>The European dog that doesn’t bark

>

Yesterday sees me acting as discussant at a workshop on the Europeanization of parties in Eastern Europe at SSEES sponsored by the CEELBAS consortium, although as quickly transpires the story is actually one of non- or minimal Europeanization. The EU and ‘EU-related issues’ ) have not demonstrably changed party politics in CEE in the way that the EU has leveraged and shaped the region’s public administration and public policy.

The EU as an issue in domestic party politics in CEE has, however, been non-existent or at best a here-today-gone-tomorrow controversy which surfaces then quickly disappears around the time of accession. In many CEE countries, smallness and the consensus carried over from getting in to the EU couple with the public’s standard lack of interest in the EU on the part of voters combine to make the EU a total non-issue, whose main impact is provide an occasional reference point for politicians berating each other’s performance and an career option for politicians with an eye on the European Parliament or the European Commission.

As Agnes Batory’s excellent paper put it, as far as parties are concerned it Europeanization is, bluntly put, ‘the dog that didn’t bark. They haven’t changed very much or changed in obviously EU-related ways and the ‘anti-EU’ populist backlash that various academics and journalists have detected in various recent electoral upheavals can, looked at through different spectacles, be perfectly adequately explained by domestic factors – something I suspect that is also true of the coalition deals struck in 2005-6 with various dodgy minor parties in Poland and Slovakia most often cited as an EU-related, although as one paper rightly noted this seemed to fit in more to a process of the ‘de-Europeanization’ of party competition. I also Agnes Batory’s paper for tracking the ‘dog that doesn’t bark’ tag back to Sherlock Holmes story Silver Blaze – political scientists really should read more detective stories. I’ve heard there is one academic the US who bases his entire research methods course on episodes of Columbo- plenty of different modes of deduction and induction to study from the good Lieutenant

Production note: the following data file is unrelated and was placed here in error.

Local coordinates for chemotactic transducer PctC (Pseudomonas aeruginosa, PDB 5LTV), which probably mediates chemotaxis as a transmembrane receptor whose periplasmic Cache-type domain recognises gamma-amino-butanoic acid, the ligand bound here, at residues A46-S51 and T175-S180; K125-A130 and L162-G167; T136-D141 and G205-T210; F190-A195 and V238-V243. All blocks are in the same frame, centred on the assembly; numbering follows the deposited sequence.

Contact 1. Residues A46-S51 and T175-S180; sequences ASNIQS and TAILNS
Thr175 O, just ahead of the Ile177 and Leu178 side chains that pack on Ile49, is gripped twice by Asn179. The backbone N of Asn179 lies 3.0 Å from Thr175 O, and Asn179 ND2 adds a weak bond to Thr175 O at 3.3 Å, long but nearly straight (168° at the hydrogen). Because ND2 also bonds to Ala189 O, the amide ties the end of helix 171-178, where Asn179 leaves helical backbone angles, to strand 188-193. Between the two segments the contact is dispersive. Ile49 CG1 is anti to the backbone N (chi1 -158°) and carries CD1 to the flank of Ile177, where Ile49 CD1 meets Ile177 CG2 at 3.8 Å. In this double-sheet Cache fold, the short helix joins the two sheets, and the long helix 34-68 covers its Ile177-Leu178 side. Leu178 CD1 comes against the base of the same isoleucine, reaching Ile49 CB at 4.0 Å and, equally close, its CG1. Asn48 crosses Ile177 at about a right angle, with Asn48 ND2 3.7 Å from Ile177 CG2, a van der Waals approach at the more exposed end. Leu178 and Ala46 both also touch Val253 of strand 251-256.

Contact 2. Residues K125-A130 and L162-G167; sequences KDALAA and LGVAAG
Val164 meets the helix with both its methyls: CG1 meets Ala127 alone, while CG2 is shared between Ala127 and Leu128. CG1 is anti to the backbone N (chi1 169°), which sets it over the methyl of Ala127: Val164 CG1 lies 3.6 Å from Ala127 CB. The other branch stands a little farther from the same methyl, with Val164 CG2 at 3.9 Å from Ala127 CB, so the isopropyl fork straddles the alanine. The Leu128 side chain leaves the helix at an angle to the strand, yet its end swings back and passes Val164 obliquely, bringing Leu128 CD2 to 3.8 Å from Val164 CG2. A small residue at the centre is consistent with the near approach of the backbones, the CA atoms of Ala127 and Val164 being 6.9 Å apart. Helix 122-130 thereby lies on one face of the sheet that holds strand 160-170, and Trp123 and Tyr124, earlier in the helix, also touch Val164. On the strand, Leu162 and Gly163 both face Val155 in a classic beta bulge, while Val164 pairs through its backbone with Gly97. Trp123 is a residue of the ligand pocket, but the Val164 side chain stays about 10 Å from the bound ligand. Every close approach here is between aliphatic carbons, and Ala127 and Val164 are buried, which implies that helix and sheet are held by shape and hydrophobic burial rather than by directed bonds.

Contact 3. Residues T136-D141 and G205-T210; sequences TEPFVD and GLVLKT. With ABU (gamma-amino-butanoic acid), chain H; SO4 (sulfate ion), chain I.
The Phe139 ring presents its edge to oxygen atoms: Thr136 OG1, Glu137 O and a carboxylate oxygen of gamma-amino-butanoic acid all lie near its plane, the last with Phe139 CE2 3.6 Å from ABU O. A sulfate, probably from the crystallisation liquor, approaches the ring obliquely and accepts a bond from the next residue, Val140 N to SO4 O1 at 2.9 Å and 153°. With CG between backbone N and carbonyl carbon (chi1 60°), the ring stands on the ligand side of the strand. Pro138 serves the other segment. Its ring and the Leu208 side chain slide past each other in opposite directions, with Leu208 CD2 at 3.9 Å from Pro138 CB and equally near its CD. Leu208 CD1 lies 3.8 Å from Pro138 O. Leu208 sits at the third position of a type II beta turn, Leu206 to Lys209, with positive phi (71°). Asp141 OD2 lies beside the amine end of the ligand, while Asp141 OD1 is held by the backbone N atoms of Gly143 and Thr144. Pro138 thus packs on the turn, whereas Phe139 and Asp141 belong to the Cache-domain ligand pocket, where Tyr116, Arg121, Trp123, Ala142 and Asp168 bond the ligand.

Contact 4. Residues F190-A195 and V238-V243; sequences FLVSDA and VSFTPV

Back at the seminar, however, the €64,000 question is, of course, ‘so what’? What if Europe isn’t reshaping party politics in CEE, why should we care? I put both questions and got an excellent several-party answer from Stephen Whitefield: there may be implications for democratic governance in CEE; there is a puzzle to solve because we would expect the EU to be picked up and politicized by political entrepreneurs and emerge (but then disappear) as a political issue amid the electoral churning of the more volatile party systems of the region such as Slovakia, Poland or Estonia. The EU in CEE Stephen suggested – at least, as far as my illegible notes suggest (please correct me if you read this) was more part of a politics of democratic deficits and populism, whereas in Western Europe politics (and the way the EU played in domestic politics) centred on economic performance

Having exceeded my discussant’s brief and added to the mood of ‘Europeanization scepticism’, I had coffee and sandwiches courtesy of CEELBAS before leaving for the tropical heat of the fifth floor and a meeting of the SSEES post-graduate teaching committee.

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